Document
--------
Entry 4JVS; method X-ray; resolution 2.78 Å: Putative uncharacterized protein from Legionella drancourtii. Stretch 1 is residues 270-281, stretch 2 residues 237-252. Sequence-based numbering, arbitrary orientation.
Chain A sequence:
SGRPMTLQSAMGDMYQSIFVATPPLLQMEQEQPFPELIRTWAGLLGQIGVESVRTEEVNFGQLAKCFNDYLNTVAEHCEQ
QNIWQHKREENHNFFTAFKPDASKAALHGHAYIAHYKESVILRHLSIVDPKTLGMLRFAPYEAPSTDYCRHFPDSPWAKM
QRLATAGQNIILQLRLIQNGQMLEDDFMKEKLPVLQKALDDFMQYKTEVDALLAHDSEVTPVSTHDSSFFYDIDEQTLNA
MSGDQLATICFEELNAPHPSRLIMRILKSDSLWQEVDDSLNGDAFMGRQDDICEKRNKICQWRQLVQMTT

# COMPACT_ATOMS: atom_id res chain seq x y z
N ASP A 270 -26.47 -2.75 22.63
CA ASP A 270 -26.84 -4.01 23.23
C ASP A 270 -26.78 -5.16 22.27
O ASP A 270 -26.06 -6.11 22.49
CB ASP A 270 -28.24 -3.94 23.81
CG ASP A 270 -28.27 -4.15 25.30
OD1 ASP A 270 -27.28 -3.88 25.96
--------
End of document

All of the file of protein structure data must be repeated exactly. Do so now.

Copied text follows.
Entry 4JVS; method X-ray; resolution 2.78 Å: Putative uncharacterized protein from Legionella drancourtii. Stretch 1 is residues 270-281, stretch 2 residues 237-252. Sequence-based numbering, arbitrary orientation.
Chain A sequence:
SGRPMTLQSAMGDMYQSIFVATPPLLQMEQEQPFPELIRTWAGLLGQIGVESVRTEEVNFGQLAKCFNDYLNTVAEHCEQ
QNIWQHKREENHNFFTAFKPDASKAALHGHAYIAHYKESVILRHLSIVDPKTLGMLRFAPYEAPSTDYCRHFPDSPWAKM
QRLATAGQNIILQLRLIQNGQMLEDDFMKEKLPVLQKALDDFMQYKTEVDALLAHDSEVTPVSTHDSSFFYDIDEQTLNA
MSGDQLATICFEELNAPHPSRLIMRILKSDSLWQEVDDSLNGDAFMGRQDDICEKRNKICQWRQLVQMTT

# COMPACT_ATOMS: atom_id res chain seq x y z
N ASP A 270 -26.47 -2.75 22.63
CA ASP A 270 -26.84 -4.01 23.23
C ASP A 270 -26.78 -5.16 22.27
O ASP A 270 -26.06 -6.11 22.49
CB ASP A 270 -28.24 -3.94 23.81
CG ASP A 270 -28.27 -4.15 25.30
OD1 ASP A 270 -27.28 -3.88 25.96